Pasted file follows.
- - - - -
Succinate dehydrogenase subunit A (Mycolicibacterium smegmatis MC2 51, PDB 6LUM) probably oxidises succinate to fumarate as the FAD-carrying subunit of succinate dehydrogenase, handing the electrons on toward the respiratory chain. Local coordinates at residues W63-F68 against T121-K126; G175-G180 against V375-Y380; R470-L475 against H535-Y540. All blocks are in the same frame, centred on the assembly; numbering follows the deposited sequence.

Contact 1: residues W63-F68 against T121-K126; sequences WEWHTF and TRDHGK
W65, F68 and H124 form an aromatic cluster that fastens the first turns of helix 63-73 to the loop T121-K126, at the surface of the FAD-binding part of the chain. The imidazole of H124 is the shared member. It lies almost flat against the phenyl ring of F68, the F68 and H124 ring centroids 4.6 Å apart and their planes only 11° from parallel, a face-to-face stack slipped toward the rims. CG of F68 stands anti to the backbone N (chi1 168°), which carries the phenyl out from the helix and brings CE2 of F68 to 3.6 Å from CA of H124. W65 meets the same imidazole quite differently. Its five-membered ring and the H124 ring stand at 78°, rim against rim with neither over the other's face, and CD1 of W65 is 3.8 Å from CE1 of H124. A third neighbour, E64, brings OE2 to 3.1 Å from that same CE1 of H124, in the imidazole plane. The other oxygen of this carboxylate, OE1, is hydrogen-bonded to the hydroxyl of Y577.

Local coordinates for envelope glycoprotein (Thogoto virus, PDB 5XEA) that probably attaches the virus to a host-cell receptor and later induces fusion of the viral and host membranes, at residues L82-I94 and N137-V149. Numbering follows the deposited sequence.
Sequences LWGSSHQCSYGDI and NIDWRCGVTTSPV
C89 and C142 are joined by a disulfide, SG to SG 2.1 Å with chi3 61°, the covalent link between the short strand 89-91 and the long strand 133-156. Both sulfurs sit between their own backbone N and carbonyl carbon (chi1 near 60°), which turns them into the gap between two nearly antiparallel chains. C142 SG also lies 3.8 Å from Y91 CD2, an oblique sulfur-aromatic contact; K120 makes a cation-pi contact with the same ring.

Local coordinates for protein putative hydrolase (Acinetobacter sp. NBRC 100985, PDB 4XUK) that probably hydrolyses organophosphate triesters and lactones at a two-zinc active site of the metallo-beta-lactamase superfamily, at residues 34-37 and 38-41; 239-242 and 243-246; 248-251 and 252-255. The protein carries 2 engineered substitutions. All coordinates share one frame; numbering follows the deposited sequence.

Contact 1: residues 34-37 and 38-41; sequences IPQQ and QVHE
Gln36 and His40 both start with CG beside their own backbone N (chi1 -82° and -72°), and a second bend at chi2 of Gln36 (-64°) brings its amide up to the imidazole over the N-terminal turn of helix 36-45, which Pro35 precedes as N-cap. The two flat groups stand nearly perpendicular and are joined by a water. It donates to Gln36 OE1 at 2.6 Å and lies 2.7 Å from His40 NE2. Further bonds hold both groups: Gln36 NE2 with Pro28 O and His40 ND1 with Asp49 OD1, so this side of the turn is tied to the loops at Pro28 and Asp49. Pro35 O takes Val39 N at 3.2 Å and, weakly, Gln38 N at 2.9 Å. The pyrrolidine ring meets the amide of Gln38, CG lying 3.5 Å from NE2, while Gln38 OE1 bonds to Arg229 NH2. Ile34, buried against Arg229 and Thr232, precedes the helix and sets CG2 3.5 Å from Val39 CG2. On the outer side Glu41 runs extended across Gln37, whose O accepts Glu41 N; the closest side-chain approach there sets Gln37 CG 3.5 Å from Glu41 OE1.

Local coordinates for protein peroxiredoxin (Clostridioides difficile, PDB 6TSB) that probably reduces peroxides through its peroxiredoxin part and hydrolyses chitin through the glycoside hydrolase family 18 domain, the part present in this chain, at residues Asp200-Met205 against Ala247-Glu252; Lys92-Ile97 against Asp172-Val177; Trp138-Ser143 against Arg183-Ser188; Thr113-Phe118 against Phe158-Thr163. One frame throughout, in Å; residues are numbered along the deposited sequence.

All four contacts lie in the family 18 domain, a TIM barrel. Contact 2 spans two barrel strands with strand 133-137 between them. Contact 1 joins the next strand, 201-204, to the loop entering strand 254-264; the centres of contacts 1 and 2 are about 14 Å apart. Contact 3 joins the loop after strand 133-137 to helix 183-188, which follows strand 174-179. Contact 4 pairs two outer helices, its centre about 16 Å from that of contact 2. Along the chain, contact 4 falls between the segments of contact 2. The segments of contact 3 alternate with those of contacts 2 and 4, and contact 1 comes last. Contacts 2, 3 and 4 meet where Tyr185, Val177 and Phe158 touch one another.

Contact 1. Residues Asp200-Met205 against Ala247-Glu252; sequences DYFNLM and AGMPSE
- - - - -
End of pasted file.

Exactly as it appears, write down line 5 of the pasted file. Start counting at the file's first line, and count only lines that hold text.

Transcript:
Sequences LWGSSHQCSYGDI and NIDWRCGVTTSPV